Speeches & Floor Statements
Posted on April 17, 2007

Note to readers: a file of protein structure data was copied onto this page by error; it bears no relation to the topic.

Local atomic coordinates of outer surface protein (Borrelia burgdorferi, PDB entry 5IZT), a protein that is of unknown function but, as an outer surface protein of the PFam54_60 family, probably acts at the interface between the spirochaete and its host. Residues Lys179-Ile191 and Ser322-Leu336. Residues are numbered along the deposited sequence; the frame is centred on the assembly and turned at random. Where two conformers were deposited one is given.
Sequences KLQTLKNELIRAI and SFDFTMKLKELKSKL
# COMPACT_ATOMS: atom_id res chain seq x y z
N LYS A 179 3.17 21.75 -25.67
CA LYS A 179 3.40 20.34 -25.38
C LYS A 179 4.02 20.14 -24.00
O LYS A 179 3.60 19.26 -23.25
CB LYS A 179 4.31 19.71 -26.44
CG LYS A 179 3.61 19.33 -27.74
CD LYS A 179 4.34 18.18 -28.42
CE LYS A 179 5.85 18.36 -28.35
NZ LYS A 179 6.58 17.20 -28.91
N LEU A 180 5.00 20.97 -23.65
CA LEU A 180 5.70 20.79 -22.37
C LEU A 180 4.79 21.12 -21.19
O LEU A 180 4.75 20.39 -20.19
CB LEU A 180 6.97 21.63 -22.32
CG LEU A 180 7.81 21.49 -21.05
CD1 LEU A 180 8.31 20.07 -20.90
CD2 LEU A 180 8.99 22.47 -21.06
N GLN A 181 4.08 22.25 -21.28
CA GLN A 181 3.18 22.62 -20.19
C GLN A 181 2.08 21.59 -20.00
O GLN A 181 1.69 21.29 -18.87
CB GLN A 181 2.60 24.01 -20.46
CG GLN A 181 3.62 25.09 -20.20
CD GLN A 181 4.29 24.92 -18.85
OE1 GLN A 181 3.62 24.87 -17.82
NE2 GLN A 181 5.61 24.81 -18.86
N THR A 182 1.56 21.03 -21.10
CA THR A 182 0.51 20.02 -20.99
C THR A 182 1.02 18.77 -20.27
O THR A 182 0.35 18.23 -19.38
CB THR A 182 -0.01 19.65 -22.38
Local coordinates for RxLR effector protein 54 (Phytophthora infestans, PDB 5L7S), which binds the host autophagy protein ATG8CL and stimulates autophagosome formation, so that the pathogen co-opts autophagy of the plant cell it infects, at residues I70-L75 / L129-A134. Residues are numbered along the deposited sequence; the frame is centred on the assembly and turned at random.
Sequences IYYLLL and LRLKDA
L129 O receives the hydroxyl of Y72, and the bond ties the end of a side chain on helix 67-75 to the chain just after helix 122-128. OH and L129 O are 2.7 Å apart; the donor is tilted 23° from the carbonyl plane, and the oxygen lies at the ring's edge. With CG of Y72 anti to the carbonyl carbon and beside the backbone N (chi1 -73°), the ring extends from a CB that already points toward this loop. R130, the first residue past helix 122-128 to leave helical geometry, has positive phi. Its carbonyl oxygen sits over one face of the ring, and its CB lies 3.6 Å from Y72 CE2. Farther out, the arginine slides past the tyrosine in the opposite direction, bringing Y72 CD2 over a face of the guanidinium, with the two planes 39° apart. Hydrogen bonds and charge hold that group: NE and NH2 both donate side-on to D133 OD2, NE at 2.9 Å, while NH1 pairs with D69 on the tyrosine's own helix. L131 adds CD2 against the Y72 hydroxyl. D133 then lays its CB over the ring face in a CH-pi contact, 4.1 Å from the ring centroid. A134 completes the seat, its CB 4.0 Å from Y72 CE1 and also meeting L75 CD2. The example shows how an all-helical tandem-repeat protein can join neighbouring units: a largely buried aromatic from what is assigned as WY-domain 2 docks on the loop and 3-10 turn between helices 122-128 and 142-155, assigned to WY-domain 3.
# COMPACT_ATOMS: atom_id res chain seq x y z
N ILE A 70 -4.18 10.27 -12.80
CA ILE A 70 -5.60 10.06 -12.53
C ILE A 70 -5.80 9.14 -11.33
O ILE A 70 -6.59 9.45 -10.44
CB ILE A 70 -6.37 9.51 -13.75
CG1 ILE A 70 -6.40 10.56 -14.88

Mr. President, the purpose of that test is to simply give new meaning to what it means to be an American. That oath of allegiance which these 650,000 new citizens will take is basically the same oath that George Washington and his officers took at Valley Forge in 1778. It has a great deal of meaning. Other countries in the world have not had the experience we have had helping people from around the world become Americans. The English, the French, the Japanese, and the Germans are struggling with that right now, as people move in who are not Japanese, German, English, or French. It is hard for them to become part of that national identity. We have not had that problem. We welcome everyone based upon their understanding of the symbols and documents represented in the Citizen’s Almanac. So if we don't teach about these things in our schools or immigrants don’t learn it in the naturalization process, then we are not a united country. As I have said many times on this floor, diversity is a great strength of the United States of America, but it is not our greatest strength. Our greatest strength is that we have been able to take all of this diversity and mold it into one country, not because of race or ethnicity but because of a belief in a few principles and our common language. We are able to say we are proud of where we came from, but we are prouder to be Americans. I salute the U.S. Citizenship and Immigration Services for this document, and the National Endowment for the Humanities for its hard work on it. The Citizen’s Almanac includes the patriotic anthems and symbols of the United States, Presidential and historical speeches from Presidents Lincoln, Washington, Roosevelt, Kennedy and Reagan, and Martin Luther King, Jr., and landmark decisions of the Supreme Court. It ought to be in every Senate office. It will be in every home of every new citizen. It will be a good document to be in every school in America.